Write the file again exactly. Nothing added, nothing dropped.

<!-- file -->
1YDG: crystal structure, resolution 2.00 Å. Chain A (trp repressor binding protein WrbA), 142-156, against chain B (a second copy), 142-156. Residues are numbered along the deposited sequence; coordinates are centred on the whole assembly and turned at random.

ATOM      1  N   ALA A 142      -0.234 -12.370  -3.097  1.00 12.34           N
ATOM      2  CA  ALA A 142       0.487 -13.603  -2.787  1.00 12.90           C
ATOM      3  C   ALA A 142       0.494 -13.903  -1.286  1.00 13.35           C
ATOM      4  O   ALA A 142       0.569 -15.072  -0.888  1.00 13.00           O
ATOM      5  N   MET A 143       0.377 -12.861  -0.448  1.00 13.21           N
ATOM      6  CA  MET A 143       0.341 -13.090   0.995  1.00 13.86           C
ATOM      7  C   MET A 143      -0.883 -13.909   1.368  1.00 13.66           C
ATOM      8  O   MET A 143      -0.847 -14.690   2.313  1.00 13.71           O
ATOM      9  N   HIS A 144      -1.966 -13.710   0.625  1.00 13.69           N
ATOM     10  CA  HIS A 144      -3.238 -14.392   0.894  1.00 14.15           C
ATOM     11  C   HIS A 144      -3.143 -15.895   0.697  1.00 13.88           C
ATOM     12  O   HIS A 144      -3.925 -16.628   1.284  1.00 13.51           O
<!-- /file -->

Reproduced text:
1YDG: crystal structure, resolution 2.00 Å. Chain A (trp repressor binding protein WrbA), 142-156, against chain B (a second copy), 142-156. Residues are numbered along the deposited sequence; coordinates are centred on the whole assembly and turned at random.

ATOM      1  N   ALA A 142      -0.234 -12.370  -3.097  1.00 12.34           N
ATOM      2  CA  ALA A 142       0.487 -13.603  -2.787  1.00 12.90           C
ATOM      3  C   ALA A 142       0.494 -13.903  -1.286  1.00 13.35           C
ATOM      4  O   ALA A 142       0.569 -15.072  -0.888  1.00 13.00           O
ATOM      5  N   MET A 143       0.377 -12.861  -0.448  1.00 13.21           N
ATOM      6  CA  MET A 143       0.341 -13.090   0.995  1.00 13.86           C
ATOM      7  C   MET A 143      -0.883 -13.909   1.368  1.00 13.66           C
ATOM      8  O   MET A 143      -0.847 -14.690   2.313  1.00 13.71           O
ATOM      9  N   HIS A 144      -1.966 -13.710   0.625  1.00 13.69           N
ATOM     10  CA  HIS A 144      -3.238 -14.392   0.894  1.00 14.15           C
ATOM     11  C   HIS A 144      -3.143 -15.895   0.697  1.00 13.88           C
ATOM     12  O   HIS A 144      -3.925 -16.628   1.284  1.00 13.51           O